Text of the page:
I believe most men would want to take a more active role in preventing pregnancies (Photo: Getty)

I sat in the gynecologist office clutching my stomach. It had been six months since I’d had the copper coil fitted, and three days since I had been in so much pain that I collapsed while walking the dog.

The first three weeks after it was inserted, I bled so much I was surprised that my heart had anything left to work with. In the months following, the bleeding subsided to once every other day, but I continued to have stabbing pains in my abdomen that I tried my best to ignore.

I was crying from the pain, and from the emotional relief of being sat in front of someone who could make it stop. ‘Let’s take a look,’ the doctor reassured me, ‘But before I can take it out, there’s something you must do for me.’

‘Anything’, I begged.

‘You need to stop crying. It makes me uncomfortable when I see women cry.’

Great. My gynecologist is sexist, I thought. But before I suggested he consider a different career path, it dawned on me that he isn’t alone. The contraceptive industry is institutionally sexist.

With the exception of the vasectomy, which is now sadly being phased out of the NHS, men do not have to undergo any minor surgical procedures, hormone-altering treatments or months of agony in order to enjoy sex without the risk of conception. Yet, for women, it is the accepted norm.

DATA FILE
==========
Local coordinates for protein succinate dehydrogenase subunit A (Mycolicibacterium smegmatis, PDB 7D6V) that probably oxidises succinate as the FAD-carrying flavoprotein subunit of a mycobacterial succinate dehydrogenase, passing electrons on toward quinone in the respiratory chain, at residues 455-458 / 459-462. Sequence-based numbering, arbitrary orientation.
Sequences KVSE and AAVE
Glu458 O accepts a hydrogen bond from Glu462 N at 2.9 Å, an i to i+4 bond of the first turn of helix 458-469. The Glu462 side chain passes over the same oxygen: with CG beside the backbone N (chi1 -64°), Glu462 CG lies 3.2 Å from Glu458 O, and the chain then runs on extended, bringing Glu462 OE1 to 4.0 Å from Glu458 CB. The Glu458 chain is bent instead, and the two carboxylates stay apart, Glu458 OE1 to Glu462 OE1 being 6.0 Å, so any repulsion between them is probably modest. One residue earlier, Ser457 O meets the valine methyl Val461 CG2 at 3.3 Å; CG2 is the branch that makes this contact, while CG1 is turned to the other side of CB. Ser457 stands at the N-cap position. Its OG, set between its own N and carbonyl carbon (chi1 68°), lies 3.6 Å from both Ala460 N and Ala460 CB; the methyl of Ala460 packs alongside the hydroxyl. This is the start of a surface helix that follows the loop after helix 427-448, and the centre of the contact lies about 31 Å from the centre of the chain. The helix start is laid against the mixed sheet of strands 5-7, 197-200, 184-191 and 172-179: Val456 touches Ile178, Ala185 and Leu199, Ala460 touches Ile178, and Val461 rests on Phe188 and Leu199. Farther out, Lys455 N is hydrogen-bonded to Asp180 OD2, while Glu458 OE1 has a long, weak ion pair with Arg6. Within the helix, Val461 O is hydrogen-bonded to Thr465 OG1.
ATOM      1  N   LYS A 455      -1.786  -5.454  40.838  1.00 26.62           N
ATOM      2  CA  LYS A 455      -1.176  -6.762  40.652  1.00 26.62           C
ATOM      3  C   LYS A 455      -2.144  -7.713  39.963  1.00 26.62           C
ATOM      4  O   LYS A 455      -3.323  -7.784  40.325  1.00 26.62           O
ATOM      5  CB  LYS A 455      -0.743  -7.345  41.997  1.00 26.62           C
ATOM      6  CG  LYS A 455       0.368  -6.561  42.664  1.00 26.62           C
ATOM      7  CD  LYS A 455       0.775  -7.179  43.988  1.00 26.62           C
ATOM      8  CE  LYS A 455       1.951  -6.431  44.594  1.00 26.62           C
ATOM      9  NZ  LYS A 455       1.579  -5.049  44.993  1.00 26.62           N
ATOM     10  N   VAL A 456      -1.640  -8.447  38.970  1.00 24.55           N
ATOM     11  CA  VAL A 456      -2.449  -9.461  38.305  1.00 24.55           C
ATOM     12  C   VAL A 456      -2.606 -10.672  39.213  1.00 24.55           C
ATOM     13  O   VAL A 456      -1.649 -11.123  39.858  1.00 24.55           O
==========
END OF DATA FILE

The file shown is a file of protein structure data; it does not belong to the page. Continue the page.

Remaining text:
From the age of 14 I have been on various contraceptive pills. The first hormonal pill I was prescribed made me so depressed I contemplated suicide. Yet when I went to my family GP, instead of taking me off them straight away, he suggested a different brand. I remained depressed.

Starting the pill was like a rite of passage in our school. The girls in sixth form used to take it in front of everyone in the common room with a can of diet coke as if to announce ‘I’m having sex. I am a grown up’.

Any contraceptive will be 100% effective if the woman taking it is in so much pain, or is bleeding so much that she no longer wants to have sex (Photo: Getty)

I wasn’t having sex. Not at that point anyway. But I had terrible periods and my GP seemed to think that the pill would help. It did help. My periods became lighter and more regular, but the effect it had on my overall health was so damaging I had to be prescribed anti-depressants as a chaser.

The effectiveness of a contraceptive is calculated using the Pearl Index. It measures, in a clinical trial setting, how many women out of 100 get pregnant whilst using a particular contraceptive method. It was developed in 1933, and continues to be the main statistical measure used in sexual health, 85 years later.

What the Pearl Index doesn’t take into consideration is the side effects of theses drugs, implants or IUDs. It doesn’t measure how much pain the subject is in, how often or how heavy she bleeds, or the impact of hormones on her mental health.

Any contraceptive will be 100% effective if the woman taking it is in so much pain, or is bleeding so much that she no longer wants to have sex.

I realise why the sexual health dice are weighted in favour of men. It takes two to tango, but only one to give birth. However, in 2018 it still baffles me that the only contraceptive option for men is the condom. And let’s face it, women take just as much responsibility over that too.